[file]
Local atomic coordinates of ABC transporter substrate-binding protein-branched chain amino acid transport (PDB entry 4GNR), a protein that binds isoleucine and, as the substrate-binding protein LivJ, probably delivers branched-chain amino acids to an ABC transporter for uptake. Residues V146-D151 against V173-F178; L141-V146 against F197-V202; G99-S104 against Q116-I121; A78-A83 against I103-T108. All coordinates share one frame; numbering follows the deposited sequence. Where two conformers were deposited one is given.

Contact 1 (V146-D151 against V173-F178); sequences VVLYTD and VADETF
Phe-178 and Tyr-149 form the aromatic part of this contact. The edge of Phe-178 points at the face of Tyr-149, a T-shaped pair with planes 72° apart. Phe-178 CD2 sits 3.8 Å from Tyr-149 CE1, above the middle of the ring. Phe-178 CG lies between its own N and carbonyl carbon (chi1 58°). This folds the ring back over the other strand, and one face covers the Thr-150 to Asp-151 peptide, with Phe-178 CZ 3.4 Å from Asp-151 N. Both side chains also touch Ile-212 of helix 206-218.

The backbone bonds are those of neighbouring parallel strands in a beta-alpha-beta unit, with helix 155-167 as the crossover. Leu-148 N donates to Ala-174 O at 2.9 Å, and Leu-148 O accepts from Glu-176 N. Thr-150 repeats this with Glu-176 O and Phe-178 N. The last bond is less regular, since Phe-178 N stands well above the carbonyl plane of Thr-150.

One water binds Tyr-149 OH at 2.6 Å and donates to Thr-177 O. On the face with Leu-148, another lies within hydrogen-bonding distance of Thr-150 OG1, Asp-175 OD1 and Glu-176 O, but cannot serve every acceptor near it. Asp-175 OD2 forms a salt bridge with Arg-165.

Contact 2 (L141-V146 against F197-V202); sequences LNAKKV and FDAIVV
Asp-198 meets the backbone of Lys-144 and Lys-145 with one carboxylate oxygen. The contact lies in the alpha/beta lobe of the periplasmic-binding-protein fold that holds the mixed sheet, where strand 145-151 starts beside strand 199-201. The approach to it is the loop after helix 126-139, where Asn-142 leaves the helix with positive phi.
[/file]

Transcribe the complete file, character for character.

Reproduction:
Local atomic coordinates of ABC transporter substrate-binding protein-branched chain amino acid transport (PDB entry 4GNR), a protein that binds isoleucine and, as the substrate-binding protein LivJ, probably delivers branched-chain amino acids to an ABC transporter for uptake. Residues V146-D151 against V173-F178; L141-V146 against F197-V202; G99-S104 against Q116-I121; A78-A83 against I103-T108. All coordinates share one frame; numbering follows the deposited sequence. Where two conformers were deposited one is given.

Contact 1 (V146-D151 against V173-F178); sequences VVLYTD and VADETF
Phe-178 and Tyr-149 form the aromatic part of this contact. The edge of Phe-178 points at the face of Tyr-149, a T-shaped pair with planes 72° apart. Phe-178 CD2 sits 3.8 Å from Tyr-149 CE1, above the middle of the ring. Phe-178 CG lies between its own N and carbonyl carbon (chi1 58°). This folds the ring back over the other strand, and one face covers the Thr-150 to Asp-151 peptide, with Phe-178 CZ 3.4 Å from Asp-151 N. Both side chains also touch Ile-212 of helix 206-218.

The backbone bonds are those of neighbouring parallel strands in a beta-alpha-beta unit, with helix 155-167 as the crossover. Leu-148 N donates to Ala-174 O at 2.9 Å, and Leu-148 O accepts from Glu-176 N. Thr-150 repeats this with Glu-176 O and Phe-178 N. The last bond is less regular, since Phe-178 N stands well above the carbonyl plane of Thr-150.

One water binds Tyr-149 OH at 2.6 Å and donates to Thr-177 O. On the face with Leu-148, another lies within hydrogen-bonding distance of Thr-150 OG1, Asp-175 OD1 and Glu-176 O, but cannot serve every acceptor near it. Asp-175 OD2 forms a salt bridge with Arg-165.

Contact 2 (L141-V146 against F197-V202); sequences LNAKKV and FDAIVV
Asp-198 meets the backbone of Lys-144 and Lys-145 with one carboxylate oxygen. The contact lies in the alpha/beta lobe of the periplasmic-binding-protein fold that holds the mixed sheet, where strand 145-151 starts beside strand 199-201. The approach to it is the loop after helix 126-139, where Asn-142 leaves the helix with positive phi.